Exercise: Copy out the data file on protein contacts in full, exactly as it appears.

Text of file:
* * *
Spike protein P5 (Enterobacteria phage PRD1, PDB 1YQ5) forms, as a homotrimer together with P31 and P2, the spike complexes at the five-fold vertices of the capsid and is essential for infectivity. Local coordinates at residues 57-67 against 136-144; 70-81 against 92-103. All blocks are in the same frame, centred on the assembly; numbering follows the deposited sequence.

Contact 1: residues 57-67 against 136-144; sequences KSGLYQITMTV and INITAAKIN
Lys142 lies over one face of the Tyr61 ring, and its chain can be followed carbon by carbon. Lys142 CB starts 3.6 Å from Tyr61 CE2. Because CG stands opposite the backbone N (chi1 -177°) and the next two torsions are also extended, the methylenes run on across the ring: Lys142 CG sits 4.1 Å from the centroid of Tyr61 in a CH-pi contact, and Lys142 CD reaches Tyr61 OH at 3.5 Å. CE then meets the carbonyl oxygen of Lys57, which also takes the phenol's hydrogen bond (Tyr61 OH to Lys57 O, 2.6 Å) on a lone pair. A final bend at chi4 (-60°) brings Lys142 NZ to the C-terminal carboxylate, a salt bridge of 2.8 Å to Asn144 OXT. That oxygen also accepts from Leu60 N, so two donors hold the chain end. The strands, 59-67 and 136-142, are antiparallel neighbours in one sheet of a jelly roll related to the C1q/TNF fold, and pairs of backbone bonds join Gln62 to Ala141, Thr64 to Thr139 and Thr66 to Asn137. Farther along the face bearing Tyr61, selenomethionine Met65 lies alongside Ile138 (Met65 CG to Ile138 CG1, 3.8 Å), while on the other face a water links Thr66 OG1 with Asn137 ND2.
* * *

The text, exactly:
Spike protein P5 (Enterobacteria phage PRD1, PDB 1YQ5) forms, as a homotrimer together with P31 and P2, the spike complexes at the five-fold vertices of the capsid and is essential for infectivity. Local coordinates at residues 57-67 against 136-144; 70-81 against 92-103. All blocks are in the same frame, centred on the assembly; numbering follows the deposited sequence.

Contact 1: residues 57-67 against 136-144; sequences KSGLYQITMTV and INITAAKIN
Lys142 lies over one face of the Tyr61 ring, and its chain can be followed carbon by carbon. Lys142 CB starts 3.6 Å from Tyr61 CE2. Because CG stands opposite the backbone N (chi1 -177°) and the next two torsions are also extended, the methylenes run on across the ring: Lys142 CG sits 4.1 Å from the centroid of Tyr61 in a CH-pi contact, and Lys142 CD reaches Tyr61 OH at 3.5 Å. CE then meets the carbonyl oxygen of Lys57, which also takes the phenol's hydrogen bond (Tyr61 OH to Lys57 O, 2.6 Å) on a lone pair. A final bend at chi4 (-60°) brings Lys142 NZ to the C-terminal carboxylate, a salt bridge of 2.8 Å to Asn144 OXT. That oxygen also accepts from Leu60 N, so two donors hold the chain end. The strands, 59-67 and 136-142, are antiparallel neighbours in one sheet of a jelly roll related to the C1q/TNF fold, and pairs of backbone bonds join Gln62 to Ala141, Thr64 to Thr139 and Thr66 to Asn137. Farther along the face bearing Tyr61, selenomethionine Met65 lies alongside Ile138 (Met65 CG to Ile138 CG1, 3.8 Å), while on the other face a water links Thr66 OG1 with Asn137 ND2.